out of scope
E. Researchers in education have shown that students from school districts with high per-capita spending tend to receive higher scores on standardized tests.
yes, weakens the claim that into pouring money has no use for performance!

I prefer (E) as well because it is the most obvious, but why exactly is (B) wrong? cheers
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For years, the debate over public education reform has [#permalink]

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16 Oct 2010, 19:15
For years, the debate over public education reform has centered on financing. Many claim that pouring more money into the public schools will improve student performance. However, the only way to fix our school systems is to inject new ideas and new approaches. Today the schools are organized to benefit their adult employees rather than the students.

Which of the following, if true, most weakens the argument?

> Schools that have instituted “new approaches” attract the best performing students.
> Schools without outside playgrounds have lower levels of student performance than schools that do.
> Studies show that student performance corresponded most directly with the education of the students’ families.
> School employees, by an overwhelming margin, said that the system performed well.
> Researchers in education have shown that students from school districts with high per-capita spending tend to receive higher scores on standardized tests.
[Reveal] Spoiler:
If students from school districts with high per-capita spending tend to receive higher scores on standardized tests, then the assumption that higher spending does not improve school systems may be wrong.

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16 Oct 2010, 19:17
My issue with the OA is that how can one assume that school districts with high per-capita spending spend more money on schools. I think high per-capita spending would refer to people in that district spending money and not the school authorities of that district.

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17 Oct 2010, 05:41
I went for A,
I thought if application of new approaches lead into attracting better students, it should not be called a reform, 'cause I feel reform is improving existing students!
Am I off topic ? :D
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17 Oct 2010, 18:59
BKimball wrote:
arundas,

I absolutely understand where you're coming from, but let's break this down:

The conclusion here is that new ideas are the ONLY way to fix the school system. The best way to weaken a conclusion that has the word "ONLY" in it is to identify any other way of fixing the school system. So we're looking for an alternative way to fix the system:

A: This strengthens the idea that new ideas attract better students and thus would in theory improve overall. So this is actually the opposite of what we're looking for.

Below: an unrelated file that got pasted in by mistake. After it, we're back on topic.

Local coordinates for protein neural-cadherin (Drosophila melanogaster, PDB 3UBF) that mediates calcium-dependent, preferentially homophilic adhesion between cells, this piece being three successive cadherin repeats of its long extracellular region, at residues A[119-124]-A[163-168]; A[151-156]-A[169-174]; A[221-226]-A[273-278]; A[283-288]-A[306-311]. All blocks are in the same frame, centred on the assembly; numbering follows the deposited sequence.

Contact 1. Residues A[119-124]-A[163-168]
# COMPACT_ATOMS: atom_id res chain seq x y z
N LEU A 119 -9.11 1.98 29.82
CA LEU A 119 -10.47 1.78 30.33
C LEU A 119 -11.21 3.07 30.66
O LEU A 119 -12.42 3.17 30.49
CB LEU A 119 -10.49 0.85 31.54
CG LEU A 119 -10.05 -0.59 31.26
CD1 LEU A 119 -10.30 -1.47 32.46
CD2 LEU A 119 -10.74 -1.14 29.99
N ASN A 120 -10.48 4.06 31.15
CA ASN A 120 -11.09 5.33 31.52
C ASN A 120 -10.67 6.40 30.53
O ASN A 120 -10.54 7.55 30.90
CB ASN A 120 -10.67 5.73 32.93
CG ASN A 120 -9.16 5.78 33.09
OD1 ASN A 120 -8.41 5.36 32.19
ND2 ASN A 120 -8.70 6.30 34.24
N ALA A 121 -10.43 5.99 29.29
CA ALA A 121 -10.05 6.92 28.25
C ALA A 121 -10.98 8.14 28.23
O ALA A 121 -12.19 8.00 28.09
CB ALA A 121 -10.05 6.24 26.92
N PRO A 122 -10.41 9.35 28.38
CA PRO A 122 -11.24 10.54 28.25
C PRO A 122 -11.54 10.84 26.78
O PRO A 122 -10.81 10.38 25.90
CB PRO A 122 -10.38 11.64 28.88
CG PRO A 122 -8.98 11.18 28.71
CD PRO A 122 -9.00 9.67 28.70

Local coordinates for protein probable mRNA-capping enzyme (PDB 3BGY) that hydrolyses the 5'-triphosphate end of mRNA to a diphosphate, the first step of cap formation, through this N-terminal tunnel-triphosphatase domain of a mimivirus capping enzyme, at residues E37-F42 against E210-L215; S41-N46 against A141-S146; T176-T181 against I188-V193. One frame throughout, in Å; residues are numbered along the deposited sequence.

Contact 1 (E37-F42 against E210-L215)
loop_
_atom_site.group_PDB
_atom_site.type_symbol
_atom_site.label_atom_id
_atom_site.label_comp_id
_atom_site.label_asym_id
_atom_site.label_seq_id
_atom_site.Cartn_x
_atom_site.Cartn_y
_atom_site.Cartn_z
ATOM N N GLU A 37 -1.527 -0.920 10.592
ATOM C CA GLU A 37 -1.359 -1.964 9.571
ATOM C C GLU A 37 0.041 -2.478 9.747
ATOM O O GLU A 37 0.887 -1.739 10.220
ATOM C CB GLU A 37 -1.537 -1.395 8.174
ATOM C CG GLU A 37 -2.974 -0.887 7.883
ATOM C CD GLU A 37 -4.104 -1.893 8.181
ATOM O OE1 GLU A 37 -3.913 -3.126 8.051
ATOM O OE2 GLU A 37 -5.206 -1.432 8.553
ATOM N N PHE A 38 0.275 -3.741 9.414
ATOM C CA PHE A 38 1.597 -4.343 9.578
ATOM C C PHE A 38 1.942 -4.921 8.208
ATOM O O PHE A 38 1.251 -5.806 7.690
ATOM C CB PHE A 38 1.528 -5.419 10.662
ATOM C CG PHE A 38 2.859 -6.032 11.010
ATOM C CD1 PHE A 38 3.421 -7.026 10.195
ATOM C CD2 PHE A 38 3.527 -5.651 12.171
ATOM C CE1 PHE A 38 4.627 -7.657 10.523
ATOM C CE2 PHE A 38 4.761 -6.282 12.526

B: This says outdoor playgrounds hurt performance. This doesn't say anything about how to fix schools; it only says installing playgrounds has the opposite effect.
C: This weakens the conclusion because it provides an alternate explanation for why some school districts do better than others. The reason it doesn't really provide an alternative explanation to the "new ideas" theory is that you can't really fix the school system by having more educated parents.
D: This is totally irrelevant.
E: This is sort of similar to C. I would argue that "districts with high per-capita spending" means the districts themselves spend a lot of money on the students, not that the people who live in that district spend a lot of money. So we can actually say that if this is true, then school districts can choose to spend more money and thus achieve better results.

Does this help?

Thanks for responding. I have a question below on your explanation.

Your explanation for not picking B is "This says outdoor playgrounds hurt performance.". But the option in the question stem is Schools without outside playgrounds have lower levels of student performance than schools that do.

My interpretation of option B was that an outside playground leads to improved student performance and hence schools which don't have it need to have one. And acquiring a playground means having more finance. As this has nothing to do with new ideas or approaches I picked this as an answer.

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17 Oct 2010, 19:32
Arundas, I think you took the route of thinking that playgrounds necessarily are expensive thing and hence need money and therefore will improve student performance. While it is very logical to think that way it relies on your knowledge of how expensive a playground is. this is a classic test mistake called the "conjecture" choice. It relies on your info to answer questions. We should never pick such things and pick only choices that have the information as given in the question. Nothing outside.

Hope it helps.
Re: public education reform   [#permalink] 17 Oct 2010, 19:32